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Could the uprisings spread to Iran?
Protesters inspired by Egypt's uprising have taken to the streets in Tehran. Could the ruling mullahs be in trouble?
 
Iranian protesters voiced support Friday for the success of their Egyptian neighbors; Could an Iran uprising be far off?
Iranian protesters voiced support Friday for the success of their Egyptian neighbors; Could an Iran uprising be far off?
Corbis

Anti-government protesters inspired by uprisings in Egypt and Tunisia clashed with police in the Iranian capital on Monday, braving tear gas and shouting "We are all together," "Down with Taliban, in Cairo and Tehran," and other slogans. The crowds, estimated in the thousands, were the largest in Iran since a crackdown by security forces ended a series of large demonstrations in 2009. Is this just a brief inconvenience for the ruling mullahs, or could their control be threatened by the revolutionary fever sweeping across the Middle East?

Iran could be the next government to fall: Iran's Islamist leaders are putting on a happy face of sorts, says Barbara Slavin in AOL News, by hailing the Arab revolts as a "victory for an anti-Western alliance." But deep down, even "Supreme Leader" Ayatollah Ali Khamenei must know that the change "sweeping the Arab world" is fueled by a "desire for freedom and political participation" — not hatred of the U.S.  And the "people-power movement" won't stop at Iran's border. "Next stop," Tehran.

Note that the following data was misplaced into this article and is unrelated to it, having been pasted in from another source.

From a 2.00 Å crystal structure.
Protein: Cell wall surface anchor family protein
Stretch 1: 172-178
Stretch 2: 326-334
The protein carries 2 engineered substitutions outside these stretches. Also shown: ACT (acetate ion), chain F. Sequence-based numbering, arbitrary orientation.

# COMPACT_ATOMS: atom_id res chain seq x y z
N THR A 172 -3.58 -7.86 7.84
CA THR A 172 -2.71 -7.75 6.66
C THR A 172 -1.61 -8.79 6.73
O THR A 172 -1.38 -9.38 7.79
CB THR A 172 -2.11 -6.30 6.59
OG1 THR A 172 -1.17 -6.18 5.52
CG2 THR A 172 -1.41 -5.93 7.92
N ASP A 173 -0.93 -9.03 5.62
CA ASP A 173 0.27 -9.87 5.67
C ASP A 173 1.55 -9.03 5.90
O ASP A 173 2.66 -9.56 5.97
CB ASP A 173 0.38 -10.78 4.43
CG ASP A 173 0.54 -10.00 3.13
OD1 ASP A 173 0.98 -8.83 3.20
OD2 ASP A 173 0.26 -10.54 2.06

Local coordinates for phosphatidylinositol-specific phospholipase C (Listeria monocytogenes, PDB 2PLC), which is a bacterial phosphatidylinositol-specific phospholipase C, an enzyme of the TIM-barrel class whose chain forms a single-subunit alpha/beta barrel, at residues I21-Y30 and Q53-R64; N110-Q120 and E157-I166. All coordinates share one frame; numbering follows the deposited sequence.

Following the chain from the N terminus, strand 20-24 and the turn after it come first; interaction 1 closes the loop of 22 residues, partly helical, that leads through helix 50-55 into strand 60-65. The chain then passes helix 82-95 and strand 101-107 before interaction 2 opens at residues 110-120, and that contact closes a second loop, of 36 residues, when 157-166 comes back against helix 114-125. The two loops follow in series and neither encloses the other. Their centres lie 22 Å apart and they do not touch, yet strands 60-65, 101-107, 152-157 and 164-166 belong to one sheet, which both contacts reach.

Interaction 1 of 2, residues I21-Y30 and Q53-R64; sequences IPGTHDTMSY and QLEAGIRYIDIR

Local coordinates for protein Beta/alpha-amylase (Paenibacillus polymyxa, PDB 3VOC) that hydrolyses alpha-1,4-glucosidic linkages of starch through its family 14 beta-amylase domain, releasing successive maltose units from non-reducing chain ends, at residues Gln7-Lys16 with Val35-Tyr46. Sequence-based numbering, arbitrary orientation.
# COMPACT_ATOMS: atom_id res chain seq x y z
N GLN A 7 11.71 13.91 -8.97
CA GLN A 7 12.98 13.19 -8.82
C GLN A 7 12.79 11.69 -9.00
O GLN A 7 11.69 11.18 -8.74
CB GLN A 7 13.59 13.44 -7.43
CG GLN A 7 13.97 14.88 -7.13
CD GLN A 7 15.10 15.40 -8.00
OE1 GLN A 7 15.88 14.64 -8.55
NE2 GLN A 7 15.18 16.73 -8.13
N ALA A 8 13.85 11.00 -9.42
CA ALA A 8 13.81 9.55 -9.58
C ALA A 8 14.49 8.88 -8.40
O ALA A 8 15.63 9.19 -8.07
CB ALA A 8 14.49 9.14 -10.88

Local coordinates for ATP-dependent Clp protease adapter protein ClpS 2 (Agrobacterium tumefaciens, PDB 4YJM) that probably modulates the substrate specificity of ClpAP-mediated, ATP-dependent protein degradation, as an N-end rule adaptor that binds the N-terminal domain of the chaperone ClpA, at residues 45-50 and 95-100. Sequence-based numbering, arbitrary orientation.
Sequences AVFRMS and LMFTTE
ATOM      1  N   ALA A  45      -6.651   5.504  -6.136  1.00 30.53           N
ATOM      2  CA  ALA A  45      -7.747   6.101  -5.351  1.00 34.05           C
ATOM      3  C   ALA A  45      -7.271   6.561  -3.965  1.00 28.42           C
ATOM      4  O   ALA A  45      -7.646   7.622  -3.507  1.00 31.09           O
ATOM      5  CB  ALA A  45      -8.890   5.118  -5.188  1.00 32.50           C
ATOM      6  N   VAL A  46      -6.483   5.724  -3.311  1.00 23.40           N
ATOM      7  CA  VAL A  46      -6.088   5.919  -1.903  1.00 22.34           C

"After Egypt, is Iran next?"

Egypt's turmoil might benefit Tehran: Iran is indeed on edge — its "Green Movement" was one of the things that "inspired protests across the Arab world," say the editors of The Economist. But Tehran "bloodily crushed" its protests, and Khamenei is surely revelling in the downfall of Hosni Mubarak, who nurtured what one U.S. diplomat called a "visceral hatred" for the Islamic republic in Iran. An alliance with Egypt's new leaders, who will be more friendly to Islamists than Mubarak was, could help the mullahs gain strength from the Arab revolts.
"Opportunity and envy"

Endorsing Egypt's uprising could backfire on Iran: Iranian President Mahmoud Ahmadinejad may regret publicly endorsing the Egyptian protests, says Iran analyst Menashe Amir, as quoted in The Jerusalem Post. In the short term, maybe doing so let him tweak old enemies, but it was a gambit that could blow up in his face. After all, how can Ahmadinejad "say 'yes' to the rights of the Arab peoples, but deny those same rights to his own people?"
"This may be the first spark of revolution in Iran"

 

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